In 2018, some judges started to listen, and dealt a series of major setbacks to pipeline projects. 

In July, the Fourth Circuit Court of Appeals rescinded permits for the 300-mile-long Mountain Valley gas pipeline, ruling that federal officials hadn’t adequately vetted possible impacts on the Jefferson National Forest. Then, in October, the court delivered another setback to the project

And remember the zombie-like Keystone XL pipeline? It, too, ran into trouble in federal court when, in November, a judge ruled that the Trump administration had violated federal administration protocol by summarily dismissing the potential climate change impacts of the long-contested megaproject. Judge Brian Morris wrote that the administration had “simply discarded prior factual findings related to climate change” and that Trump officials needed to offer “a reasoned explanation” for their decision.  

In early December, a federal court tossed out Dominion Energy’s permit to bury part of its 600-mile-long Atlantic Coast Pipeline under the iconic Appalachian Trail. The judges at the Fourth Circuit Court of Appeals slammed the Forest Service for having “abdicated its responsibility to preserve national forest resources.” The ruling closed with a reference to Dr. Seuss’s The Lorax: “We trust the United States Forest Service ‘to speak for the trees, for the trees have no tongues.’” 

7. Wind and Solar Energy Continue to Drop in Price

While grassroots activists are busy trying to cut off the supply of oil and gas, something just as important is happening on the demand side of the energy equation: The cost of renewable electricity generation continues to plummet.  

Exhibit A is an October report from the investment bank Lazard, which found that, in some areas of the United States, new wind and solar plants can undercut existing coal plants. The firm found that even without government subsidies, wind energy costs between $26 a megawatt-hour and $56/MWh, while solar averages between $36/MWh and $44/MWh. In comparison, the average existing coal plant generates electricity somewhere between $27/MWh and $45/MWh. “There are some scenarios, in some parts of the US, where it is cheaper to build and operate wind and solar than keep a coal plant running,” a Lazard researcher told CBS News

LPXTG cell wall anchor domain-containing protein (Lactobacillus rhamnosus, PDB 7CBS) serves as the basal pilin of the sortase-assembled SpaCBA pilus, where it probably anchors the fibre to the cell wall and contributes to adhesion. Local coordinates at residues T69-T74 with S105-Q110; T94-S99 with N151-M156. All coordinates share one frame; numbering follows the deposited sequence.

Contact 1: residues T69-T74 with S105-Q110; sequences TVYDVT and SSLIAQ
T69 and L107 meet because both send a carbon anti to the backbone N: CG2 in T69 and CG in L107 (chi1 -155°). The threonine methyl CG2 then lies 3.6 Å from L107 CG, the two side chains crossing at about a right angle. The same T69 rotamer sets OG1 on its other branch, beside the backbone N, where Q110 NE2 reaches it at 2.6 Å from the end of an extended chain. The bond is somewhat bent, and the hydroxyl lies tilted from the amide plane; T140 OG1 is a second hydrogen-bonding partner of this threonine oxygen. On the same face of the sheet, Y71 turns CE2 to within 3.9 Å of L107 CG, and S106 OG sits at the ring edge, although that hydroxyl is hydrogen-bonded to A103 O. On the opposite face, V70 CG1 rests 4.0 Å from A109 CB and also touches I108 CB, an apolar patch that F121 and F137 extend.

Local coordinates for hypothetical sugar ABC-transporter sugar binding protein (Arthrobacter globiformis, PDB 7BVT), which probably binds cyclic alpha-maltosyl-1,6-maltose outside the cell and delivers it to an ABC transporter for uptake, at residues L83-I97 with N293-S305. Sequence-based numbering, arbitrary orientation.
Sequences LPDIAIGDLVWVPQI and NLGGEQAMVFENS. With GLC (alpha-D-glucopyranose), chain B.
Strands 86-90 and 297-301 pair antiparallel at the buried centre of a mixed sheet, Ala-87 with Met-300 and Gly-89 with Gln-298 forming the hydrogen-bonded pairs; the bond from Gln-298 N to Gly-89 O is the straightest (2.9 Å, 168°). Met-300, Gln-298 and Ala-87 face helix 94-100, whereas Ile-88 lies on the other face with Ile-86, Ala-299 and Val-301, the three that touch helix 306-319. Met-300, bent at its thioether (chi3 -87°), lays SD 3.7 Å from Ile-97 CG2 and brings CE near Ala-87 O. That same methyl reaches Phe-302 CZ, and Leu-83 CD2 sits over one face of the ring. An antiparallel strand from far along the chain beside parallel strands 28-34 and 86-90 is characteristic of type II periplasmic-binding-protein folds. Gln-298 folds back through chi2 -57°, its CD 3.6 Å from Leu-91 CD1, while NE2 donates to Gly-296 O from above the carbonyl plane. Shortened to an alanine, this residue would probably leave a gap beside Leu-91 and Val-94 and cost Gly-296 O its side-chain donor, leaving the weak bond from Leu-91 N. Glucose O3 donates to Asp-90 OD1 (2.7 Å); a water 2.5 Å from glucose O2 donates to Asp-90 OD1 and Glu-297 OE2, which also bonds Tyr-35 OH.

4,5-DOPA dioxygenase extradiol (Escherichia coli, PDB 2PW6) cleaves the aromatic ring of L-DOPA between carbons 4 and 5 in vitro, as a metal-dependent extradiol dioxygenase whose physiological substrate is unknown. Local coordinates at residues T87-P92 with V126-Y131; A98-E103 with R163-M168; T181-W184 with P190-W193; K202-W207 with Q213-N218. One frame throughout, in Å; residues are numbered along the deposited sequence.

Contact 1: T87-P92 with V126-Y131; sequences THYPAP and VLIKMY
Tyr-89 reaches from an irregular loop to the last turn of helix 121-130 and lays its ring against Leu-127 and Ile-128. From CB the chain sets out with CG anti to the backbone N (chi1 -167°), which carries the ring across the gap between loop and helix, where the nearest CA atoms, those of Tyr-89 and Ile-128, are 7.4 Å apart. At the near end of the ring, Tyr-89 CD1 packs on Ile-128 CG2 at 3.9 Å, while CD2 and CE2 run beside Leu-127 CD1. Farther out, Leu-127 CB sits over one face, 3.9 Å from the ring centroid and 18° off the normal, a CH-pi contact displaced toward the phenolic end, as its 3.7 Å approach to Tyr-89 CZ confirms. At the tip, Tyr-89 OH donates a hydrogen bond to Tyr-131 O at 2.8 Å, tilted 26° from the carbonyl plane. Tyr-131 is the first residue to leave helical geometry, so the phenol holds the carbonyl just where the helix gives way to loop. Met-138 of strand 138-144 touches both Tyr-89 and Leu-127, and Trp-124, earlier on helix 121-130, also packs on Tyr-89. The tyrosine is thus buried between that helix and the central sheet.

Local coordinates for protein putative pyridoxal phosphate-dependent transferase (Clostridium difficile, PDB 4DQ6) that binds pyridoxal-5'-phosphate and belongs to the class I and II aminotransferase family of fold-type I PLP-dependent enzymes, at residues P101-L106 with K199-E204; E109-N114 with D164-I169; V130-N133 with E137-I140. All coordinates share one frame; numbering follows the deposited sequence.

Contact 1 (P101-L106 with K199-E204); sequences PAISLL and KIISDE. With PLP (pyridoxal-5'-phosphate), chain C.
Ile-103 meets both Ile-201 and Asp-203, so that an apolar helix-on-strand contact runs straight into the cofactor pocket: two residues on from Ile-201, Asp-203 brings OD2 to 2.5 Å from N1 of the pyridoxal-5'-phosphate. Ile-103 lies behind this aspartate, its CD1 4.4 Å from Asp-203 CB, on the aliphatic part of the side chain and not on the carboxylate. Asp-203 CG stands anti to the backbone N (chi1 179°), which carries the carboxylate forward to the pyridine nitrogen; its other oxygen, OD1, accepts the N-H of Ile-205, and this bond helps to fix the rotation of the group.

While it’s dangerous to make too much of a single report, this latest study confirms a trend that has been building for years: Renewables are now competitive with fossil fuels. If you need more evidence of that, just look at a December leasing of offshore wind blocs on the Atlantic coast, during which wind companies put up a record $405 million in bids.  

The bad news is that incumbent industries continue fighting to the death to maintain their current market positions. A great example would be the Arizona utilities’ ruthless campaign to sink a renewable energy ballot initiative in the sunniest state in the United States. Or the coal industry’s massive inertia, especially in East Asia.  

But the continuing decline in the cost of renewable energy is already changing the politics of climate action. Just look at the growing number of US cities and states that (due in large part to advocacy spearheaded by the Sierra Club) are making a commitment to 100 percent renewable energy.

Embracing clean energy isn’t just smart business—it’s also savvy politics. 

8. Jair Bolsonaro Wins Brazilian Presidency  

If, like many US residents, you were laser-focused on the fall elections in the United States, there’s a chance this story slipped beneath your notice: the October 28 election of right-wing demagogue Jair Bolsonaro to become the next president of Brazil. Many Brazilian progressives—especially women and LGBTQ folks—were outraged by the electoral victory of this self-styled Trump of the South. Bolsonaro’s victory is also awful news for the fate of Earth, and here’s why. 

Brazil is home to about two-thirds of the Amazon Rainforest—famously, “the lungs of Earth”—which plays a crucial role in regulating the planet’s climate and weather patterns, and is also a vast storehouse of carbon. After a years-long lull, deforestation in the Brazilian Amazon is accelerating again (it increased 13.7 percent between 2017 and 2018), and during his campaign Bolsonaro promised (or threatened, as the case may be) to allow even more forest-clearing. Bolsonaro is closely aligned with the country’s powerful agri-business interests, which are determined to continue clearing the forest to plant soy beans to feed livestock. And although the incoming administration is walking back its threat to withdraw from the Paris climate agreement, it has already announced that Brazil will no longer host the 2019 climate summit that was scheduled to take place there. 

Especially worrisome is Bolsonaro’s retrograde and racist stance toward Brazil’s Indigenous population. More than 400 Indigenous reserves dot the Amazon, and Native communities have proven themselves to be (for the most part) excellent stewards of the forest. Bolsonaro, however, appears determined to bulldoze Indigenous rights. “Where there is Indigenous land, there is wealth underneath it,” he said during the campaign, and compared Indigenous reserves to a “chickenpox” on the land.